Business chiefs' anger at bid to block Forth bridge

BUSINESS leaders today criticised a late attempt to block the building of the new Forth Road Bridge.

They warned a call by green groups and transport campaigners for the project to be investigated by the Auditor General before contracts are let would simply delay a vital link in Scotland's infrastructure.

In a joint letter, released as MSPs were passing the legislation to allow the 2 billion crossing to proceed, groups including the Green Party, Friends of the Earth, WWF and Transform Scotland called for an urgent investigation into the background to the new bridge and the alternatives to it.

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Scottish Green leader Patrick Harvie said: "In 2008 a report for the Forth Estuary Transport Authority showed that the existing bridge could be repaired for a maximum cost of 122m, a saving of more than 2bn just as budgets are being squeezed hard. We are therefore calling on the Auditor General to help make sure Scotland isn't blundering into the biggest mistake of devolution."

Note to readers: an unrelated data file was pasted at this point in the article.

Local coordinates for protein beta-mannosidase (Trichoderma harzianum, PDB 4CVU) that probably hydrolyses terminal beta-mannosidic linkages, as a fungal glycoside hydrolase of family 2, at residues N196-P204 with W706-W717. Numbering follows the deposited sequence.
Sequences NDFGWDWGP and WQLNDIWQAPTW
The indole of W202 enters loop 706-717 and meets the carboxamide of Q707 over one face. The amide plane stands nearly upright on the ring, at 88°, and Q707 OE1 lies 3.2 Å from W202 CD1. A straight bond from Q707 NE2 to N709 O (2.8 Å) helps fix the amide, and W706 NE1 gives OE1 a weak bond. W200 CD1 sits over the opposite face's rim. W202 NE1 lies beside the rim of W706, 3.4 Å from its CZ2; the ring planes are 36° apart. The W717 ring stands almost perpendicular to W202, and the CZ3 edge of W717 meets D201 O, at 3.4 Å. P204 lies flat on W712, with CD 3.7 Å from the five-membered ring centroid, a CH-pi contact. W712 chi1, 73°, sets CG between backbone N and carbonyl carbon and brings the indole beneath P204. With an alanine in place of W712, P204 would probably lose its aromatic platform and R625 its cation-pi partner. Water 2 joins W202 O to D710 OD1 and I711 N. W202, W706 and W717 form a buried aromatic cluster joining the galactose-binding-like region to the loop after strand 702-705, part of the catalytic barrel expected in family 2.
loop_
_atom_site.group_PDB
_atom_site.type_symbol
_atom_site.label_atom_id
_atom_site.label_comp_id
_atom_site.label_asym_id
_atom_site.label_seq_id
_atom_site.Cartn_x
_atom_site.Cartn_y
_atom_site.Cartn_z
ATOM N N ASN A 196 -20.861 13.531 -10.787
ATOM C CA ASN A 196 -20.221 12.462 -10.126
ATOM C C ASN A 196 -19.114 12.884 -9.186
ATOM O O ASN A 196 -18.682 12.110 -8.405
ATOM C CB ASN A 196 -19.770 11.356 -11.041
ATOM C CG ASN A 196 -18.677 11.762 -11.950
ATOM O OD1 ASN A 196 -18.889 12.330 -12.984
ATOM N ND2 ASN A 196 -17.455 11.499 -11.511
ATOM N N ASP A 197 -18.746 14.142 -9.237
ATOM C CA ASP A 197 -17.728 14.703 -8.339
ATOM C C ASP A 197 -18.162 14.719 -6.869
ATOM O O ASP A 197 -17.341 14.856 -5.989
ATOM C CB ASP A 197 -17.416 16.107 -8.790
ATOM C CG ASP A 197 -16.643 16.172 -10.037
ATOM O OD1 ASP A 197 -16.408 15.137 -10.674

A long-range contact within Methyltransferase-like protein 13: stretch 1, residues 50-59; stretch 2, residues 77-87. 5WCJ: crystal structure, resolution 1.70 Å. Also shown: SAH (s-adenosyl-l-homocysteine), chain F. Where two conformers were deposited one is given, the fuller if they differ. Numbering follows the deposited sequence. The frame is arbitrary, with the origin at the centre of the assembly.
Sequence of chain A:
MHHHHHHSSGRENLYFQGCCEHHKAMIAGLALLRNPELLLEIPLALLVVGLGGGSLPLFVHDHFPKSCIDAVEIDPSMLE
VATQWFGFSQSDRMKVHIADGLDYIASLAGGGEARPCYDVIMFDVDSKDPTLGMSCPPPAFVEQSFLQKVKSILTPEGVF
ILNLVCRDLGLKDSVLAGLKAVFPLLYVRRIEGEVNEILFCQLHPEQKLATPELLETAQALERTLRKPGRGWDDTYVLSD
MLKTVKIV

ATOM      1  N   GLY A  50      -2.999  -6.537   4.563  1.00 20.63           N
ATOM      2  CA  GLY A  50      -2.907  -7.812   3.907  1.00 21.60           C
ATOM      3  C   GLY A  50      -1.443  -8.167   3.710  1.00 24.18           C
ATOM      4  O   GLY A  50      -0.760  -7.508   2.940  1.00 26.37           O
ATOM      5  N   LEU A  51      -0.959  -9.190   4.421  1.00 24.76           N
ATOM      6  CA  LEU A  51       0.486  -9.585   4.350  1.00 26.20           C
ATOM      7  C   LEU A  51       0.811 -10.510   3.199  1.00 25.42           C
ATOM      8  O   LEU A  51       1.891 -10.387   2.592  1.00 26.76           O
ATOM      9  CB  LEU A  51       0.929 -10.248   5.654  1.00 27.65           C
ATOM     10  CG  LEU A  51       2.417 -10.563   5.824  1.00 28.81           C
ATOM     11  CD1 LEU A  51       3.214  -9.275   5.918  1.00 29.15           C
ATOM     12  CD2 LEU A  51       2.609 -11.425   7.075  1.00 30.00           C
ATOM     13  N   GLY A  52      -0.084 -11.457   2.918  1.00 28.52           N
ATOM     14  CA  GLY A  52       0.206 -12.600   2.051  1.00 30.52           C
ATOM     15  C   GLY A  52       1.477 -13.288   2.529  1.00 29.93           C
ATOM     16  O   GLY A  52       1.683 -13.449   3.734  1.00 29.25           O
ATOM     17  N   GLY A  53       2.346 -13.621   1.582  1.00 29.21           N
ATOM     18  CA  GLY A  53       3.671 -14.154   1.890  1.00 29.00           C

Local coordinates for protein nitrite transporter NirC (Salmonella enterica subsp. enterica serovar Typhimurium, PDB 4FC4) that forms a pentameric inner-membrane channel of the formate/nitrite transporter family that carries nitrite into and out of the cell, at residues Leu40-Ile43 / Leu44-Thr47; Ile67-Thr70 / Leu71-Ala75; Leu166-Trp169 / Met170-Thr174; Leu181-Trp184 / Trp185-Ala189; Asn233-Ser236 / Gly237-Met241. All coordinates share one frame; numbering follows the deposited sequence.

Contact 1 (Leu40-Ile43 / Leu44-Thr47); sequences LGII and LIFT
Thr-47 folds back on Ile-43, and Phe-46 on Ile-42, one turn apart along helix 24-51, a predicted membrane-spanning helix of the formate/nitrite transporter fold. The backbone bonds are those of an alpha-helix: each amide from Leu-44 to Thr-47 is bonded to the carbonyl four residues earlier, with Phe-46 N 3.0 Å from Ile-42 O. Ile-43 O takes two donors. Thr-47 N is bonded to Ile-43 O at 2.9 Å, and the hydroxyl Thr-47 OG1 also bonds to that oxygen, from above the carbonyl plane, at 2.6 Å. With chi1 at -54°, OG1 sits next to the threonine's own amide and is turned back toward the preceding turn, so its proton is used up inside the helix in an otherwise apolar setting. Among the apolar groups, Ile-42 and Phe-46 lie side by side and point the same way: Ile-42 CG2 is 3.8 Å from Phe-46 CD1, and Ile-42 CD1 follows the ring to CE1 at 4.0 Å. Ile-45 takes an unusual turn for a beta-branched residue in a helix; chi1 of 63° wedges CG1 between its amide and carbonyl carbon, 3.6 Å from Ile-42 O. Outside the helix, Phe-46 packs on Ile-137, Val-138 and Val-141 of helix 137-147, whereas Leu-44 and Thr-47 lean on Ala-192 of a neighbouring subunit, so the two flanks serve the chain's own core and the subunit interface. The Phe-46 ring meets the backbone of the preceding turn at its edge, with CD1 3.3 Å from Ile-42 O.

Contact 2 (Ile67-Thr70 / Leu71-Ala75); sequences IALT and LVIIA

Former Edinburgh council leader Keith Geddes, who also signed the letter, pointed to a legacy of capital projects which he said had suffered from inadequate forward planning.

"The new Edinburgh Royal Infirmary, the Scottish Parliament project and of course the now infamous Edinburgh tram project are prime examples of projects that have not only increased the burden on the taxpayer but have put question marks over Scotland's ability to deliver major capital projects."

However, Ron Hewitt, chief executive of Edinburgh Chamber of Commerce, said the disruption caused by the closure of the existing bridge because of snow had shown how vital the link across the Forth was.

He said: "There are always people who don't want roads of any kind. When the bridge was closed the other day we had enormous problems getting people into work from Fife.

"This kind of move will just delay the bridge getting built.

"The decision has been made. The sooner they let these contracts the better."

Transport Minister Keith Brown said the new bridge was "absolutely vital to ensure Scotland's economic well-being".

The Bill was passed by 108 votes to three.

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Edinburgh West MSP Margaret Smith said she accepted the need for the bridge, but joined the Greens in voting against the Bill because it did not represent the best deal for her constituents.

She said: "I am disappointed my amendments to safeguard residents' rights in relation to noise were not supported.

"There is a real sense of disappointment and some anger amongst my constituents, who feel that they have been ignored.

"We called for a tunnel and got a bridge; we called for a direct link to the M9 but have been denied that. We were promised a multi-modal model but this scheme does not deliver on that either. The design we have will result in increased traffic and noise from the time of construction."